NIST Laser-Based Method Cleans Up Grubby Nanotubes
For Immediate Release: December 21, 2006
Contact: Michael E. Newman
Before carbon nanotubes can fulfill their promise as ultrastrong fibers, electrical wires in molecular devices, or hydrogen storage components for fuel cells, better methods are needed for purifying raw nanotube materials. Researchers at the National Institute of Standards and Technology (NIST) and the National Renewable Energy Laboratory (NREL, Golden, Colo.), have taken a step toward this goal by demonstrating a simple method of cleaning nanotubes by zapping them with carefully calibrated laser pulses.
When carbon nanotubes—the cylindrical form of the fullerene family—are synthesized by any of several processes, a significant amount of contaminants such as soot, graphite and other impurities also is formed. Purifying the product is an important issue for commercial application of nanotubes. In a forthcoming issue of Chemical Physics Letters*, the NIST/NREL team describes how pulses from an excimer laser greatly reduce the amount of carbon impurities in a sample of bulk carbon single-walled nanotubes, without destroying tubes. Both visual examination and quantitative measurements of material structure and composition verify that the resulting sample is “cleaner.” The exact cleaning process may need to be slightly modified depending on how the nanotubes are made, the authors note. But the general approach is simpler and less costly than conventional “wet chemistry” processes, which can damage the tubes and also require removal of solvents afterwards.
“Controlling and determining tube type is sort of the holy grail right now with carbon nanotubes. Purity is a key variable,” says NIST physicist John Lehman, who leads the research. “Over the last 15 years there’s been lots of promise, but when you buy some material you realize that a good percentage of it is not quite what you hoped. Anyone who thinks they’re going into business with nanotubes will realize that purification is an important—and expensive—step. There is a lot of work to be done.”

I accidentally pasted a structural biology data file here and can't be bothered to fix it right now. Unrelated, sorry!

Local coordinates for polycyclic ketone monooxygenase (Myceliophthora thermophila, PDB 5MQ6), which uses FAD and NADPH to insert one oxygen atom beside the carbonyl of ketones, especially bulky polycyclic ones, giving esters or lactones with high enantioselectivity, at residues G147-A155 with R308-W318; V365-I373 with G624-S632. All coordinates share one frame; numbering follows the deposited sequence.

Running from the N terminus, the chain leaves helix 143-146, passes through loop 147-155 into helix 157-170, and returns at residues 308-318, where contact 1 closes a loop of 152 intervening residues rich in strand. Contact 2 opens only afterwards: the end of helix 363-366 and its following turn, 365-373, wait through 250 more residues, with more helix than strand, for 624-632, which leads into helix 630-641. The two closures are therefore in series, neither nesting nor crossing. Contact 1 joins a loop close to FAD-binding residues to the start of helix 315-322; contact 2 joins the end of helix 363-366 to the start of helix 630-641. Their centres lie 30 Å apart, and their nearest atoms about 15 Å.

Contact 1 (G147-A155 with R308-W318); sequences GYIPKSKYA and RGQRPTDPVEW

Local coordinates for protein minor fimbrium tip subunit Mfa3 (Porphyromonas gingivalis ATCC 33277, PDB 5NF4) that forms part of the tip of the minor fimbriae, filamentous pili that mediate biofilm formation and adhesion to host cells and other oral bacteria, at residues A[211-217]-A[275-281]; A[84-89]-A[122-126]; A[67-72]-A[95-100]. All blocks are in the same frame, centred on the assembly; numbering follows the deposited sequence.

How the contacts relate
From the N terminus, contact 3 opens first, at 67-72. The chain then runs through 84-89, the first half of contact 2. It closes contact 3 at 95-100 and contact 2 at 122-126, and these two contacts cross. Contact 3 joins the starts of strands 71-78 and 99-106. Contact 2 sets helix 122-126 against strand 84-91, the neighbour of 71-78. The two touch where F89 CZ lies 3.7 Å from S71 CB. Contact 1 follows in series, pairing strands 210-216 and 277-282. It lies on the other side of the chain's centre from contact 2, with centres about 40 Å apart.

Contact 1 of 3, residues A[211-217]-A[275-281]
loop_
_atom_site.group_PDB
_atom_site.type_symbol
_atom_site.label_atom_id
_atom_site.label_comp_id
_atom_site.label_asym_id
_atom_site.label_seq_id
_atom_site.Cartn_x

The new method is believed to work because, if properly tuned, the laser light transfers energy to the vibrations and rotations in carbon molecules in both the nanotubes and contaminants. The nanotubes, however, are more stable, so most of the energy is transferred to the impurities, which then react readily with oxygen or ozone in the surrounding air and are eliminated. Success was measured by examining the energy profiles of the light scattered by the bulk nanotube sample after exposure to different excimer laser conditions. Each form of carbon produces a different signature. Changes in the light energy as the sample was exposed to higher laser power indicated a reduction in impurities. Before-and-after electron micrographs visually confirmed the initial presence of impurities (i.e., material that did not appear rope-like) as well as a darkening of the nanotubes post-treatment, suggesting less soot and increased porosity.
The researchers developed the new method while looking for quantitative methods for evaluating laser damage to nanotube coatings for next-generation NIST standards for optical power measurements (see http://www.nist.gov/public_affairs/techbeat/tb2005_0126.htm#laser). The responsivity of a prototype NIST standard increased 5 percent after the nanotube coating was cleaned.